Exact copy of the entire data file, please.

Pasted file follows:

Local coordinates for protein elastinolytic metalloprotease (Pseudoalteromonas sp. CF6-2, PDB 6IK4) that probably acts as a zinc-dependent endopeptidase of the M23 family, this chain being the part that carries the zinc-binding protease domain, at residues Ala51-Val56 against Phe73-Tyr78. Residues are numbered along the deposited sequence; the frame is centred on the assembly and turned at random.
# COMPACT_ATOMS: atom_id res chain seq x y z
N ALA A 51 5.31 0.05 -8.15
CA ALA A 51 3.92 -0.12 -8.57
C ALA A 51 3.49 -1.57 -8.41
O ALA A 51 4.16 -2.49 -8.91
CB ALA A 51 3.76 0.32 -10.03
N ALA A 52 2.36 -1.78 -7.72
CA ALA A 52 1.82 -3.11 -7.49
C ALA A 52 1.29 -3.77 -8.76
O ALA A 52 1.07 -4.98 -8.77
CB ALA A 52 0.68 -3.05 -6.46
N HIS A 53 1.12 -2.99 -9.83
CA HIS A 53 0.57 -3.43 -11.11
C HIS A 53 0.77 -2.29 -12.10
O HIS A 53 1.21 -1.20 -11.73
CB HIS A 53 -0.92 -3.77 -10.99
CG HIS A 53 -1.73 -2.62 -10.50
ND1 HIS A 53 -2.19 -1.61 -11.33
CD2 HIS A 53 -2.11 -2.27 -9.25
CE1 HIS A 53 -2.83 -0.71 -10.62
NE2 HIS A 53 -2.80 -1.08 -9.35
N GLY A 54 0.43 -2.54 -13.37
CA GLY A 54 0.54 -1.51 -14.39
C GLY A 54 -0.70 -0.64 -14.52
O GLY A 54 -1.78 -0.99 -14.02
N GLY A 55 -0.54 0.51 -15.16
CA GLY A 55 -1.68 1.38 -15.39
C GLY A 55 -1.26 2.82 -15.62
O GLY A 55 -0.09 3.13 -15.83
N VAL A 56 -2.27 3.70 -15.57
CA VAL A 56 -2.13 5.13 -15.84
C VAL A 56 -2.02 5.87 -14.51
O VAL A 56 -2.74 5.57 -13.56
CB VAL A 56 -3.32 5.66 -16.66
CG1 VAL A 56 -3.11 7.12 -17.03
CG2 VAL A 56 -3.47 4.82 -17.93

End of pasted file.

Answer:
Local coordinates for protein elastinolytic metalloprotease (Pseudoalteromonas sp. CF6-2, PDB 6IK4) that probably acts as a zinc-dependent endopeptidase of the M23 family, this chain being the part that carries the zinc-binding protease domain, at residues Ala51-Val56 against Phe73-Tyr78. Residues are numbered along the deposited sequence; the frame is centred on the assembly and turned at random.
# COMPACT_ATOMS: atom_id res chain seq x y z
N ALA A 51 5.31 0.05 -8.15
CA ALA A 51 3.92 -0.12 -8.57
C ALA A 51 3.49 -1.57 -8.41
O ALA A 51 4.16 -2.49 -8.91
CB ALA A 51 3.76 0.32 -10.03
N ALA A 52 2.36 -1.78 -7.72
CA ALA A 52 1.82 -3.11 -7.49
C ALA A 52 1.29 -3.77 -8.76
O ALA A 52 1.07 -4.98 -8.77
CB ALA A 52 0.68 -3.05 -6.46
N HIS A 53 1.12 -2.99 -9.83
CA HIS A 53 0.57 -3.43 -11.11
C HIS A 53 0.77 -2.29 -12.10
O HIS A 53 1.21 -1.20 -11.73
CB HIS A 53 -0.92 -3.77 -10.99
CG HIS A 53 -1.73 -2.62 -10.50
ND1 HIS A 53 -2.19 -1.61 -11.33
CD2 HIS A 53 -2.11 -2.27 -9.25
CE1 HIS A 53 -2.83 -0.71 -10.62
NE2 HIS A 53 -2.80 -1.08 -9.35
N GLY A 54 0.43 -2.54 -13.37
CA GLY A 54 0.54 -1.51 -14.39
C GLY A 54 -0.70 -0.64 -14.52
O GLY A 54 -1.78 -0.99 -14.02
N GLY A 55 -0.54 0.51 -15.16
CA GLY A 55 -1.68 1.38 -15.39
C GLY A 55 -1.26 2.82 -15.62
O GLY A 55 -0.09 3.13 -15.83
N VAL A 56 -2.27 3.70 -15.57
CA VAL A 56 -2.13 5.13 -15.84
C VAL A 56 -2.02 5.87 -14.51
O VAL A 56 -2.74 5.57 -13.56
CB VAL A 56 -3.32 5.66 -16.66
CG1 VAL A 56 -3.11 7.12 -17.03
CG2 VAL A 56 -3.47 4.82 -17.93